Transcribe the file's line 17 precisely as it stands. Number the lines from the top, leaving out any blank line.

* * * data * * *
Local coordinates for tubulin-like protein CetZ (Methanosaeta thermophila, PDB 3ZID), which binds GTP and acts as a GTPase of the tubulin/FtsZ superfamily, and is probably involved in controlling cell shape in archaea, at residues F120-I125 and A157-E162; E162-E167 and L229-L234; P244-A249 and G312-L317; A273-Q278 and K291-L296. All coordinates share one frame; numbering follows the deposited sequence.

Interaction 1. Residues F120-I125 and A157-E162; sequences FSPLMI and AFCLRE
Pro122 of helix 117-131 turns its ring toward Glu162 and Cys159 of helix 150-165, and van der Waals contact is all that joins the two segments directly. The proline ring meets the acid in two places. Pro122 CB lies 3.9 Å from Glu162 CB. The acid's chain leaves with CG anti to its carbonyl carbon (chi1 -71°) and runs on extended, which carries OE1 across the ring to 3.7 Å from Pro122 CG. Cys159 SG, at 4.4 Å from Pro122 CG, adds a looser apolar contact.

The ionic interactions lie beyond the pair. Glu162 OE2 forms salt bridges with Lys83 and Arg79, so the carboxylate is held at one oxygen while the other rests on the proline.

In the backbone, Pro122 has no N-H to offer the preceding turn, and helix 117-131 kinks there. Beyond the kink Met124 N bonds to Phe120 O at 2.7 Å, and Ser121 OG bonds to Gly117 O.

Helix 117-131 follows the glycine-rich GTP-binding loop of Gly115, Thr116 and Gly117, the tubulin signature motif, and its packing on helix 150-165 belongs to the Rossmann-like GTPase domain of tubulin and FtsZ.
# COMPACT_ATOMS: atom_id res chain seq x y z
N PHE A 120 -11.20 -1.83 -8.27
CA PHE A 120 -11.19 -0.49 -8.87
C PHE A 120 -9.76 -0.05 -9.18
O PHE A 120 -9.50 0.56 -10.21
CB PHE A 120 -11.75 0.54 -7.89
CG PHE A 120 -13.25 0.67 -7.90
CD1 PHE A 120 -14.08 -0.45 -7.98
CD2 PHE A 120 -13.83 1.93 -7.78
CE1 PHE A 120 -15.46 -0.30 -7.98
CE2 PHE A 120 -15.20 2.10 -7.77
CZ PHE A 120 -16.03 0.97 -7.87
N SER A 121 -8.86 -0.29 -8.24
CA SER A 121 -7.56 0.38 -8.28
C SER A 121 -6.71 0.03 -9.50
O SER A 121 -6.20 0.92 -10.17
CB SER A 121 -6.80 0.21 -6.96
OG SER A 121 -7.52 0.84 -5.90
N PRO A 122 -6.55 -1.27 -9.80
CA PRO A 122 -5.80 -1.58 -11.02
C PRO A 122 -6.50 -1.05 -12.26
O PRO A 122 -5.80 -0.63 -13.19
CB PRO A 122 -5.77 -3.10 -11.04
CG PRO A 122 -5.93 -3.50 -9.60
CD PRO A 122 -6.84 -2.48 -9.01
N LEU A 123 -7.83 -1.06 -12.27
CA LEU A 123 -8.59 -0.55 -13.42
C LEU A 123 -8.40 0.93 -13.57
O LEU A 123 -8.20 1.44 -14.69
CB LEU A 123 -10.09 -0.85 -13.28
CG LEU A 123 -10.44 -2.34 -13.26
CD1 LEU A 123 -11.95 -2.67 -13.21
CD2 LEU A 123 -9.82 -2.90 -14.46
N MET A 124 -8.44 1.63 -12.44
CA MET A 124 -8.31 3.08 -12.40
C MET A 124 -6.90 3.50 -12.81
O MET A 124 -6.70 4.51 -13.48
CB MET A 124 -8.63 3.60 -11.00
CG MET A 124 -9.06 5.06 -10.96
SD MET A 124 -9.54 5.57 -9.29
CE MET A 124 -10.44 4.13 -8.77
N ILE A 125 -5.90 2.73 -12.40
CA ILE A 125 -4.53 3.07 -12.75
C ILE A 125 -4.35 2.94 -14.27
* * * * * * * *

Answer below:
CE2 PHE A 120 -15.20 2.10 -7.77